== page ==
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Styloid Gear

The styloid equipment is composed of styloid process and structures connected to it.

The structures connected to styloid process are:

  • 3 muscles: stylohyoid, styloglossus and stylopharyngeus.
  • 2 ligaments: stylohyoid and stylomandibular.

The 5 elongated structures resemble the reins of a chariot and are connected to styloid process. 3 reins (muscles) are flexible, on the other hand the remaining 2 of these reins (ligaments) are nonflexible, with every being controlled by different cranial nerve, example, stylohyoid, stylopharyngeus and styloglossus are supplied by 7th, 9th and 12th cranial nerves, respectively.

Styloid Process

The styloid process is long, thin, pointed bony process projecting anteroinferiorly from the inferior aspect of thetemporal bone. Its length is variable, ranging from 2-3 millimeters to a mean of 2.5 cm.

Its proximal part (tympanohyal) is ensheathed by the tympanic plate, while its muscles and ligaments are connected to its distal part (stylohyal). Its relationship in vivo is essential:

  • It projects between external and internal carotid arteries.
  • It’s interposed between the parotid gland laterally and internal jugular vein medially.
  • Laterally, facial nerve crosses its base and external carotid artery crosses its apex.


Stylohyoid Muscle

It’s a slight muscle stretching from posterior surface of the styloid process to the hyoid bone in the junction between its body and greater cornu (for details see Chapter 9). It assists in controlling movements of the hyoid bone.

Styloglossus Muscle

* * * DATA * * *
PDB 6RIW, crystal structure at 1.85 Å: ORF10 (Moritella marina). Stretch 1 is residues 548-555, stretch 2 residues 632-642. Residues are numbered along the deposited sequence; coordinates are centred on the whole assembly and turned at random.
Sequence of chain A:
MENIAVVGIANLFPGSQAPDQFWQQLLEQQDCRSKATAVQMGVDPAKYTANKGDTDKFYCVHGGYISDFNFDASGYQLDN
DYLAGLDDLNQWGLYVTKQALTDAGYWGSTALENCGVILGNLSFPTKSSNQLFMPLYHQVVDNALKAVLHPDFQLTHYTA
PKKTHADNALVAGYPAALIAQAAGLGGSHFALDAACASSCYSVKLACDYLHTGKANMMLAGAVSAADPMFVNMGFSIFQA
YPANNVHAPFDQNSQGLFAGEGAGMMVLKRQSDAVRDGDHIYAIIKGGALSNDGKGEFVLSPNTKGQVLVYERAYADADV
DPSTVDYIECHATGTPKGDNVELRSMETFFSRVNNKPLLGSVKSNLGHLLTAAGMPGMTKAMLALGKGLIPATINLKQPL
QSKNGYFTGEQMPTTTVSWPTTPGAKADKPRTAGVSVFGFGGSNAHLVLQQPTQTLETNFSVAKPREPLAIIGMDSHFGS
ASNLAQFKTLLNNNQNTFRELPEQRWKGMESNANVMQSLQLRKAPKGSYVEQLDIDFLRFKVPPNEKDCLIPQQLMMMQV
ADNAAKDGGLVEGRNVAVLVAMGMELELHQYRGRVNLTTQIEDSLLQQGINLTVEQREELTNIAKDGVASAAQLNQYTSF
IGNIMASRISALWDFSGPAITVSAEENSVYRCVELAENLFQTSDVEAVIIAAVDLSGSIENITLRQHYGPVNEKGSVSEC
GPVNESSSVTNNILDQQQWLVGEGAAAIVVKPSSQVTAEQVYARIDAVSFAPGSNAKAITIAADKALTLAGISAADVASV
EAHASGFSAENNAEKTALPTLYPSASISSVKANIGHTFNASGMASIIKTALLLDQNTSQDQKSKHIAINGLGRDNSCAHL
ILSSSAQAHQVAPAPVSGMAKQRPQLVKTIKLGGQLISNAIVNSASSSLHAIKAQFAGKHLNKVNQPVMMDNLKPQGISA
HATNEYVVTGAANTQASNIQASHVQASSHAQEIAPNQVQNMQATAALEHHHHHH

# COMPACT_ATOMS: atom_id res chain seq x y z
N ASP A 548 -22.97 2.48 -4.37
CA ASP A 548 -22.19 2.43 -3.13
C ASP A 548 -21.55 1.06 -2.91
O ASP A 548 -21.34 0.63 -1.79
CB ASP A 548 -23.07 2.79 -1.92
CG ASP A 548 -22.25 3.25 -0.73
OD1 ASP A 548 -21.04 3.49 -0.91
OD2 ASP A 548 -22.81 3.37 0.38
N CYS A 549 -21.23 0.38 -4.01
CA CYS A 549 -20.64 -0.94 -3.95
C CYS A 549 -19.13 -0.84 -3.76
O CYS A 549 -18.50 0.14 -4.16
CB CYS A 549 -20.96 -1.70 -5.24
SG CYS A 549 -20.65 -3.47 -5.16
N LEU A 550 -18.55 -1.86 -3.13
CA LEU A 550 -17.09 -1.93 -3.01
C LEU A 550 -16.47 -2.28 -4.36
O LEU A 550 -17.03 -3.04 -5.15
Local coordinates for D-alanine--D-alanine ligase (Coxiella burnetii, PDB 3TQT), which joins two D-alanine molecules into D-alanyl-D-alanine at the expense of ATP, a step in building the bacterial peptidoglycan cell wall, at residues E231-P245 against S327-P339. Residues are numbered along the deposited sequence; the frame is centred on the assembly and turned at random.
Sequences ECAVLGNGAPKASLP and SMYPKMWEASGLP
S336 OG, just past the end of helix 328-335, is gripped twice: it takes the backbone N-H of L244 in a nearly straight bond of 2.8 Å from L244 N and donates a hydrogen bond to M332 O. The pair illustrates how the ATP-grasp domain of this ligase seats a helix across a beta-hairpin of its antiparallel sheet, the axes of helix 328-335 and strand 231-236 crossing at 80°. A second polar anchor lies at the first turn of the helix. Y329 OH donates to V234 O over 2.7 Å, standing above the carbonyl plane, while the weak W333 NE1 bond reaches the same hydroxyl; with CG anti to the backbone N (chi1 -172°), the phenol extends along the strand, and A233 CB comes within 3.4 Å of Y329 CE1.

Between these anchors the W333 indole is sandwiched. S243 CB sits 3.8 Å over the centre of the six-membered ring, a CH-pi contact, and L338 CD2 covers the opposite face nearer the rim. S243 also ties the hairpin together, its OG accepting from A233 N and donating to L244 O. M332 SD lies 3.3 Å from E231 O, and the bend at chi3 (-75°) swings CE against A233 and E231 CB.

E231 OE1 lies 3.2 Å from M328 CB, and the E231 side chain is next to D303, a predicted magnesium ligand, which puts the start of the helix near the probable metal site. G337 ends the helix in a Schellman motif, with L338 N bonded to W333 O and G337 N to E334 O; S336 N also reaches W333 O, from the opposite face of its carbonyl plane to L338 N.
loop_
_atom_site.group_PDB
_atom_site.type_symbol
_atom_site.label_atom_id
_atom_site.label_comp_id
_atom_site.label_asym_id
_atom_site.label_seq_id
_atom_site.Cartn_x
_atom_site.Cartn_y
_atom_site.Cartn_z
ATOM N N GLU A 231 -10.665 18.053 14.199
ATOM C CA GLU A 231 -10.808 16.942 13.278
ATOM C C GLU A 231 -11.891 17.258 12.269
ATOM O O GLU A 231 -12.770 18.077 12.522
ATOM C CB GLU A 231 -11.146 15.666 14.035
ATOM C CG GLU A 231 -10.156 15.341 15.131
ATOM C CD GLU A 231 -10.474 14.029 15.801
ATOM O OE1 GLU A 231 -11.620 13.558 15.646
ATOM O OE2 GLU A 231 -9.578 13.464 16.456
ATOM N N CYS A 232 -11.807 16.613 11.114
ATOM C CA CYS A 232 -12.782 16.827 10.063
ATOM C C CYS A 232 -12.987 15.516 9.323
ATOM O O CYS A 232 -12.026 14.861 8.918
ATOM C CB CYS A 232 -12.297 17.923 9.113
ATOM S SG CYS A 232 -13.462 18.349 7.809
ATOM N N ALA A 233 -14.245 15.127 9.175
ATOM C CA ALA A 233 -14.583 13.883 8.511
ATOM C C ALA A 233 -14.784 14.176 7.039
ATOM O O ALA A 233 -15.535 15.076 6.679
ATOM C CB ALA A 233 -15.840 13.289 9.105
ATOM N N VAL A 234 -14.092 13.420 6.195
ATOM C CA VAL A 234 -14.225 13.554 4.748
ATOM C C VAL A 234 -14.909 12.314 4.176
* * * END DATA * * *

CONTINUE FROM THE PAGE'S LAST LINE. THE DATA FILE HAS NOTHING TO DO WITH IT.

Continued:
It goes from anterior outermost layer of the tip of the styloid process and adjoining part of the stylohyoid ligament to the side of the tongue. It pulls the tongue upwards and backwards (for details see Chapter 9).

Stylopharyngeus Muscle

It goes from medial side of the base of the styloid process to the posterior border of the lamina of the thyroid cartilage. It can help to elevate the larynx during swallowing and phonation (for details see Chapter 14).


Stylohyoid Ligament

It goes from tip of the styloid process to the lesser cornu of the hyoid bone.

Stylomandibular Ligament

It stretches from the tip of the styloid process to the angle of ramus of the mandible. Occasionally it’s pierced by the cervical part of the facial artery.

Clinical Significance

Eagle’s Syndrome

Normally, the tip of styloid process lies between the external and internal carotid arteries, just lateral to the tonsillar fossa. The elongated styloid process or calcification of stylohyoid ligament can cause recurrent throat pain in the region of tonsillar fossa and upper neck, which radiates to the ipsilateral ear. It aggravates during consuming. This clinical condition is called styalgia or Eagle’s syndrome.

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